Document Type

Clinical Science Research

Date of Poster


Date of Submission

May 2020


Background: Non-alcoholic fatty liver disease (NAFLD) risk factors including metabolic syndrome (MS) and its components obesity (BMI ≥ 30), diabetes mellitus (DM), hypertension (HTN), and dyslipidemia (DL), has an increased prevalence in end stage renal disease (ESRD). The goal of study was to assess utility of non-invasive testing (NIT) including transient elastography (TE) for liver stiffness (LS), controlled attenuated parameter (CAP) for steatosis, Fibrosis-4 (FIB-4), AST to platelet ratio (APRI) and NAFLD Fibrosis score (NFS), for assessment of NAFLD in patients with ESRD undergoing renal transplant (RT) evaluation.

Methods: Demographic, clinical and laboratory data were collected within 12 weeks of TE. Primary outcomes were significant fibrosis (SF) and steatosis, defined by TE ≥ 9 kPa and CAP ≥ 263 dB/m, respectively. Univariate analysis was performed to identify factors associated with SF and steatosis. In those with available liver histology, utility of LS, FIB-4 and NFS to predict SF was assessed.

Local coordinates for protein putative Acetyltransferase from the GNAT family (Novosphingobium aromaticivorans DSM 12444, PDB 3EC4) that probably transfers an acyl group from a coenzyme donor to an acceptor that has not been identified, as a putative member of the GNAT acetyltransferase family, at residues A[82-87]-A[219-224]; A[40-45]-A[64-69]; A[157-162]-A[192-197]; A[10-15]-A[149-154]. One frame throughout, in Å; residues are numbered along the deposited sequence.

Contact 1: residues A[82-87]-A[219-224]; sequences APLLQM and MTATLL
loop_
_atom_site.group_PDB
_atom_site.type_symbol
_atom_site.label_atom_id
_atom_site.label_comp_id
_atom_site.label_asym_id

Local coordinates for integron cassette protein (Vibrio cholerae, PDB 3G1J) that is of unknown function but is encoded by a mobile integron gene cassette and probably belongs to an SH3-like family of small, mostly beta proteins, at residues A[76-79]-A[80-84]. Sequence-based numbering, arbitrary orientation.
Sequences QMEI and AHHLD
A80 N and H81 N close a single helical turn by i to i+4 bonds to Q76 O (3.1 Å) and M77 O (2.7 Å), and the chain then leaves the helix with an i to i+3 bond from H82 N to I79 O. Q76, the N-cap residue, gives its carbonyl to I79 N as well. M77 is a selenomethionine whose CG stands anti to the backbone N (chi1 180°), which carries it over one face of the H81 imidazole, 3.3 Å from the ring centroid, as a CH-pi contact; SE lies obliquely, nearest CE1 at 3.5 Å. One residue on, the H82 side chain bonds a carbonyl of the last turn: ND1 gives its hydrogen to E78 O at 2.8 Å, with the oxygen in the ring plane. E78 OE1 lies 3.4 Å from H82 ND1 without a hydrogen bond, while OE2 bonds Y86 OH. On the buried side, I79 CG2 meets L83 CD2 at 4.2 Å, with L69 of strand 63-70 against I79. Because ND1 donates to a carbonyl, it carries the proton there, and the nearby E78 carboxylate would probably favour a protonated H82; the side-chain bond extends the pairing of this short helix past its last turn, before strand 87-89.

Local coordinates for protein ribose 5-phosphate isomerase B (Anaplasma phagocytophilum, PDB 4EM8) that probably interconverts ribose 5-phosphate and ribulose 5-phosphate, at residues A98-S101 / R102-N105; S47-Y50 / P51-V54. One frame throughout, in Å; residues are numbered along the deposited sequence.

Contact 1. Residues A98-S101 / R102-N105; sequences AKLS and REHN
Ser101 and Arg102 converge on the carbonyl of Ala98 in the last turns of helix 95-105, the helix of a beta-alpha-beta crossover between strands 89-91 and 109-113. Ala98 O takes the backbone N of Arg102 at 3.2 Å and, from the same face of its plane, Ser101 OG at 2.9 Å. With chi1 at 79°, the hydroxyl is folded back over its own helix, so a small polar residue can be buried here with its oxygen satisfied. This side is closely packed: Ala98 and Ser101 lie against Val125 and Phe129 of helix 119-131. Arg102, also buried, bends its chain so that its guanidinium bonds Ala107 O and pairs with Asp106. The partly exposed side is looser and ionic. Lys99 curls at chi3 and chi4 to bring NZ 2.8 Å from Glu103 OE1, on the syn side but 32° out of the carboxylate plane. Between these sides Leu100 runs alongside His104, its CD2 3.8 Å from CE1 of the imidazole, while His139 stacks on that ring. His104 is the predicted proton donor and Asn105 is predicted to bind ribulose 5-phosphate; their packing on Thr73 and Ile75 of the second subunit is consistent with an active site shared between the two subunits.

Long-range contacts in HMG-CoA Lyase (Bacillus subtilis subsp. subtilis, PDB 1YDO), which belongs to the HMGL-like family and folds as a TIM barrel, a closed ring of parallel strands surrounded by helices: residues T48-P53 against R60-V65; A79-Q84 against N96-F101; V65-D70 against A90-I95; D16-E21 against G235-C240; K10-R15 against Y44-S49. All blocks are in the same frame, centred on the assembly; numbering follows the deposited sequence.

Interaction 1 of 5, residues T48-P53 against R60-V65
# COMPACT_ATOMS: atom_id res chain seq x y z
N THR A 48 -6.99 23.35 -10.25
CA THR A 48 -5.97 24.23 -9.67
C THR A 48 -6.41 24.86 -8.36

Results: Total of 171 patients were evaluated. Mean age was 56 years, 65% male, 60% African American, 36% obese, 47% had DM, 96% had HTN, and 56% had DL. Median (IQR) LS was 6.5 kPa (4.7-8.9) with 21% having SF (>F2). Mean CAP was 232 dB/m with 25% having steatosis. Those with SF were older (62 vs. 54 years; p=.005) and had higher NFS (0.138 vs. 0.560; p=0.021). Those with steatosis had obesity and DM without higher fibrosis. Those with liver histology (N=14), SF was associated with LS ≥ 9 kPa (p=.037) but not with APRI, FIB-4, or NFS.

Conclusion: Amongst patients with ESRD being evaluated for RT, there was a high prevalence of LS. Normal liver enzymes, SF and steatosis were common, yet these were not detected by APRI or FIB-4. Patient’s who are at low risk for SF can be identified by NFS and TE with moderate negative predictive value and specificity.


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VCU School of Medicine GME Resident and Fellow Research Day Posters